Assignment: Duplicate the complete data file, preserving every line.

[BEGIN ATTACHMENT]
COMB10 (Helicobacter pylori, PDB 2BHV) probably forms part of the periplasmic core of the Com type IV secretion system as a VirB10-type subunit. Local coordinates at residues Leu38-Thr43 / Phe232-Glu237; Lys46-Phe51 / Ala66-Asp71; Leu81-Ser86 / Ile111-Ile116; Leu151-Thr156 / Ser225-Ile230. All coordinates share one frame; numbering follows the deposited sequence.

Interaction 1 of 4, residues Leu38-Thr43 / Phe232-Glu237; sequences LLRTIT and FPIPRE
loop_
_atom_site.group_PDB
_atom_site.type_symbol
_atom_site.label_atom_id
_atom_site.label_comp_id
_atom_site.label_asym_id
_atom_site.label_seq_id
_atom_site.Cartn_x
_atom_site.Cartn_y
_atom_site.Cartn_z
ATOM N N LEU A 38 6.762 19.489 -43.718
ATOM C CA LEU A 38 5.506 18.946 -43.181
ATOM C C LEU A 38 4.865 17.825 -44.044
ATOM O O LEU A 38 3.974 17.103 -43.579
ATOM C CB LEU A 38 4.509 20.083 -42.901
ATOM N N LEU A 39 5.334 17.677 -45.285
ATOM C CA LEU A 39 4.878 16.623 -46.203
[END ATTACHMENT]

COMB10 (Helicobacter pylori, PDB 2BHV) probably forms part of the periplasmic core of the Com type IV secretion system as a VirB10-type subunit. Local coordinates at residues Leu38-Thr43 / Phe232-Glu237; Lys46-Phe51 / Ala66-Asp71; Leu81-Ser86 / Ile111-Ile116; Leu151-Thr156 / Ser225-Ile230. All coordinates share one frame; numbering follows the deposited sequence.

Interaction 1 of 4, residues Leu38-Thr43 / Phe232-Glu237; sequences LLRTIT and FPIPRE
loop_
_atom_site.group_PDB
_atom_site.type_symbol
_atom_site.label_atom_id
_atom_site.label_comp_id
_atom_site.label_asym_id
_atom_site.label_seq_id
_atom_site.Cartn_x
_atom_site.Cartn_y
_atom_site.Cartn_z
ATOM N N LEU A 38 6.762 19.489 -43.718
ATOM C CA LEU A 38 5.506 18.946 -43.181
ATOM C C LEU A 38 4.865 17.825 -44.044
ATOM O O LEU A 38 3.974 17.103 -43.579
ATOM C CB LEU A 38 4.509 20.083 -42.901
ATOM N N LEU A 39 5.334 17.677 -45.285
ATOM C CA LEU A 39 4.878 16.623 -46.203